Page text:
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Gay Relationship Control Issues

Discussion in 'Family, Friends, and Relationships' started by OnTheHighway, Jun 26, 2018.

  1. OnTheHighway

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    Control issues in gay relationships seem to be a common theme. I have spoken to many guys that have split blaming perceived control issues between their respective ex’s. And in relationships with significant age gaps, such as the one I was in, perceived control is typically a common and heightened cause of concern.

    In my breakup with my soon to be ex, we have talked over the years about his concerns that I, as the older partner, maintained all the control in our relationship; and my similar concerns I expressed to him of my perception that he, due to his absentee parents at an early age, micromanaged our relationship and always sought to control numerous aspects of my life.

    Control was an underlying theme in the few sessions we had with our couples counselor (we even had one counselor that I first interviewed reject wanting to work with us initially because he did not feel our issues were solvable). Ultimately, as I look back, perceived control was a driving force behind our respective decision to end our marriage - this despite my epiphany some time ago deciding I did not want to let my own ego interfere with the direction of our relationship.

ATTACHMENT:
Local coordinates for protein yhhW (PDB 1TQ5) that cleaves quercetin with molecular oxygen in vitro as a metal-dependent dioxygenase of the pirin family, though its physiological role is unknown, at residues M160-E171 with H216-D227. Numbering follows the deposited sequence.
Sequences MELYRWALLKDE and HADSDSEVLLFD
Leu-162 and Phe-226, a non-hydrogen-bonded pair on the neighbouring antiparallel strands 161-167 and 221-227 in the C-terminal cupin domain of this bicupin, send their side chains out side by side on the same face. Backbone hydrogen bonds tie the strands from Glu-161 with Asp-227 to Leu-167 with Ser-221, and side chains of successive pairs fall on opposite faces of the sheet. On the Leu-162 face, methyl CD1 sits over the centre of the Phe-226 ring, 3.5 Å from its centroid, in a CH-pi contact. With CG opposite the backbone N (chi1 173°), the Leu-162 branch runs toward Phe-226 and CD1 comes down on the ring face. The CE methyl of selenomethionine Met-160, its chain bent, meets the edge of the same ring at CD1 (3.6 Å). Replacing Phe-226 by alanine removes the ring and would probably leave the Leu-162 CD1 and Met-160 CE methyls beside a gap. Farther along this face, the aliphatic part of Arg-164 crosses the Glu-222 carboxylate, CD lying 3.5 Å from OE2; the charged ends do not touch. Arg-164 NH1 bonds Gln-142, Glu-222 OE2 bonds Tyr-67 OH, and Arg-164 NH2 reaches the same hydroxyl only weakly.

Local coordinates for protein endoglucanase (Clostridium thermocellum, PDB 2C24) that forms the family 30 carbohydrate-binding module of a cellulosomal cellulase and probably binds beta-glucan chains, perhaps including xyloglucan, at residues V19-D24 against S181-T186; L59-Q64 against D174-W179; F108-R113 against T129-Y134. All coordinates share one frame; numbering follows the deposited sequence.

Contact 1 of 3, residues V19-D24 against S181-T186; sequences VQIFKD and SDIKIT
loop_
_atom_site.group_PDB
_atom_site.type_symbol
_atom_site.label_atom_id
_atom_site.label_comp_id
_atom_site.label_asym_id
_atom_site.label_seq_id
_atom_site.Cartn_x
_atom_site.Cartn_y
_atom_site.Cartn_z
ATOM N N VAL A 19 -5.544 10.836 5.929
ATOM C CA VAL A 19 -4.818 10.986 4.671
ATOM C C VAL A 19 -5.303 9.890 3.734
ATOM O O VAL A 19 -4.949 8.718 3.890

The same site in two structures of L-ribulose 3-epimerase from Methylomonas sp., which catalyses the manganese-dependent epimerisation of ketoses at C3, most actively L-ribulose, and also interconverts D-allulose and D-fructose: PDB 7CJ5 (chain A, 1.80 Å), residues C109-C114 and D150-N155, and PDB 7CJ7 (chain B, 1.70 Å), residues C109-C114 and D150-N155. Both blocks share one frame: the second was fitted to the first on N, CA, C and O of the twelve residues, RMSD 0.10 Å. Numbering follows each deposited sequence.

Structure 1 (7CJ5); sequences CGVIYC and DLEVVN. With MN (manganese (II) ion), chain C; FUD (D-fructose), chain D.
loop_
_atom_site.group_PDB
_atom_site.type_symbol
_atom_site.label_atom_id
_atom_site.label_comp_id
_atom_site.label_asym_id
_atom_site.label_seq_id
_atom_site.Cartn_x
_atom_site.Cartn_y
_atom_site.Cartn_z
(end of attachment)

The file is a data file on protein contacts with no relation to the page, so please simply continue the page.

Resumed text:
Tonight, while helping him work on his new home he is moving to once our divorce is finalized, we had a discussion on the reasons for our marriage failure, and our respective perception of the others underlying control in the relationship was readdressed amongst other issues. And with resignation we both agreed to disagree on each of our respective perspectives. But of all the issues we discussed, perceived control seems to stick out in my mind the most.

    So I am curious, why does control seem to be such a common theme in failed gay relationships (age gap or no age gap as I have heard from others)? And why is it such a hard issue to resolve?
     
  2. resu